But anyway, let me ask you, talking about the Tea Party -- down in Texas, there's an interesting sort of faceoff between Governor Sarah Palin and Governor Rick Perry. You have both endorsed two different candidates in the primary for the U.S. Senate, Republican primary. Governor Perry has endorsed David Dewhurst, and you've endorsed Ted Cruz. And sort of interesting, you're coming off a big win in Nebraska with endorsing a Tea Party candidate, Ms. Fischer.
I'm curious, what's going on down in Texas? Who's going to win, you or Governor Perry on this endorsement?
PALIN: Texas will win, which means America will win when Ted Cruz is elected. I think people have understood there in Texas that for all the good work that the team of the governor and the lieutenant governor have done for the state of Texas, you know, it's time in that state for some new blood to represent Texas in Washington, D.C.
You know, friends and colleagues, we're going to differ personally on different endorsements. Take, for instance, my endorsement, that I'll announce firsthand here to you, Greta, of Senator Orrin Hatch in Utah. I want him to win. I join Sean Hannity and Mark Levin and other conservatives who would like to see Mr. Balanced Budget return to Washington.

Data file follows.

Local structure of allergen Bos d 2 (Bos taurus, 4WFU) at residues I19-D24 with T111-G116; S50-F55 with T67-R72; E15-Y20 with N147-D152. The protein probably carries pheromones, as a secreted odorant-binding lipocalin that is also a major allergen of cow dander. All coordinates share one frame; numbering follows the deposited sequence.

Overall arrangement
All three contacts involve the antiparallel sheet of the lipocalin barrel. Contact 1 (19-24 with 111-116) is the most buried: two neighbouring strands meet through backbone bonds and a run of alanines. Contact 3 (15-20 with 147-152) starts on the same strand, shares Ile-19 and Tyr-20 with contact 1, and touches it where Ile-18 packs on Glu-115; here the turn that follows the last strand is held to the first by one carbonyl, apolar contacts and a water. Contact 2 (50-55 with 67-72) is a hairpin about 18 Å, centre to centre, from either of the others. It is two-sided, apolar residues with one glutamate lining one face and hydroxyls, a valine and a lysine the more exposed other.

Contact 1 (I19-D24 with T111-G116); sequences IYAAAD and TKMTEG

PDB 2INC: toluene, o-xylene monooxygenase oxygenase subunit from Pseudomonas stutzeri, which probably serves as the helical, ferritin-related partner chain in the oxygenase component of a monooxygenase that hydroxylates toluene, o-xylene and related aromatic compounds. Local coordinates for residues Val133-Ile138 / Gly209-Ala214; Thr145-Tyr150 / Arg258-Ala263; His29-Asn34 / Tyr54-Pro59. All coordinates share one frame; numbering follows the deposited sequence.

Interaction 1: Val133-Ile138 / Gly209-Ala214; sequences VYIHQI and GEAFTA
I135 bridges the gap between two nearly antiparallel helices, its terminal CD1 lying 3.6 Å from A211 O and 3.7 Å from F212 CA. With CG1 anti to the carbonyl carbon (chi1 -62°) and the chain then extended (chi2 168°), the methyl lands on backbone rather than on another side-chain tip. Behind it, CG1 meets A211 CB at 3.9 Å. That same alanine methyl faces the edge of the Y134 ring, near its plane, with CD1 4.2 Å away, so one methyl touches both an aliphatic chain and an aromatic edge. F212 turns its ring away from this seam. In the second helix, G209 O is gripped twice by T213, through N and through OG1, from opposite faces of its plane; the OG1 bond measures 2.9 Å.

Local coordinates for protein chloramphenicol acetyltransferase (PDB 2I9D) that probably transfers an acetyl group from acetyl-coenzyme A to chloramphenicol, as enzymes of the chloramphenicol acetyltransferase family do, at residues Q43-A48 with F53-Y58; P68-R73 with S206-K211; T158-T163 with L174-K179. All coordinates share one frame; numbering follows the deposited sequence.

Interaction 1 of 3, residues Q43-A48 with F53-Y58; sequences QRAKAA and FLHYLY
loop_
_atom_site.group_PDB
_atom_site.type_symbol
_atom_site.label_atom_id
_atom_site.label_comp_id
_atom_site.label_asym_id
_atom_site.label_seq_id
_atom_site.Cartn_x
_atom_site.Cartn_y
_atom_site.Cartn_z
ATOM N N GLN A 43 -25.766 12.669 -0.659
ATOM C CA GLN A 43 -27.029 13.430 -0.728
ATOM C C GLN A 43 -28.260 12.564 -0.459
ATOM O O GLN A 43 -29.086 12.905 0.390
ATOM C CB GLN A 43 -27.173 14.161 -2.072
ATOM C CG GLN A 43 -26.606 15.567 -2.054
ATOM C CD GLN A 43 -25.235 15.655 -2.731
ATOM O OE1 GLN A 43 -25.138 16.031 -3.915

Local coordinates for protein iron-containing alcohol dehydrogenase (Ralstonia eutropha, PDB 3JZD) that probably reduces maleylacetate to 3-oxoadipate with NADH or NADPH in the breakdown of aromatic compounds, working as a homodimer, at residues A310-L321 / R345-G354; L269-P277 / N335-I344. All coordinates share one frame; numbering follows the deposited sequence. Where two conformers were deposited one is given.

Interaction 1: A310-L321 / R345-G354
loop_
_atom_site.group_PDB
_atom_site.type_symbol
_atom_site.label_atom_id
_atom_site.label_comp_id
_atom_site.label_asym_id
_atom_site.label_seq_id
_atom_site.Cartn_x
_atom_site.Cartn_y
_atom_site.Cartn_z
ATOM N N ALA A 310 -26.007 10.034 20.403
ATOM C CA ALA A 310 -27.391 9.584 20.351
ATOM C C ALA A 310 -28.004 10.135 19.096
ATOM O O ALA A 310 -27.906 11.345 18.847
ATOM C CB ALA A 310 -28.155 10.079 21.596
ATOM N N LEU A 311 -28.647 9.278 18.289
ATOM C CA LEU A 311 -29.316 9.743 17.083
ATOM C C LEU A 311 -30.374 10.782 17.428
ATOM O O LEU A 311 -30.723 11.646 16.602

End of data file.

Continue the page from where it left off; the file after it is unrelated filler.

He's part of that 1 percent you hear about -- not the 1 percent that's mocked and criticized in the press lately, but the 1 percent of national politicians whom I believe should be reelected, sent to Congress because of his commitment to see a balanced budget in the United States of America.
He wants to apply that common-sense economic principle of balanced budget, fiscal responsibility, and I want to see him reelected. So my endorsement of him will differ from others', of course, in that race in Utah, no different, I think in many sense, when we talk about endorsements in Texas.
VAN SUSTEREN: Well, I think Senator Hatch will be very happy to learn that. That's a surprise. I didn't know that was coming, so it's interesting endorsement tonight.
Let me turn to one last issue, and that's the great state of Wisconsin, not to be confused with the great state of Alaska, but the great state of Wisconsin, the recall election. Your thoughts about that?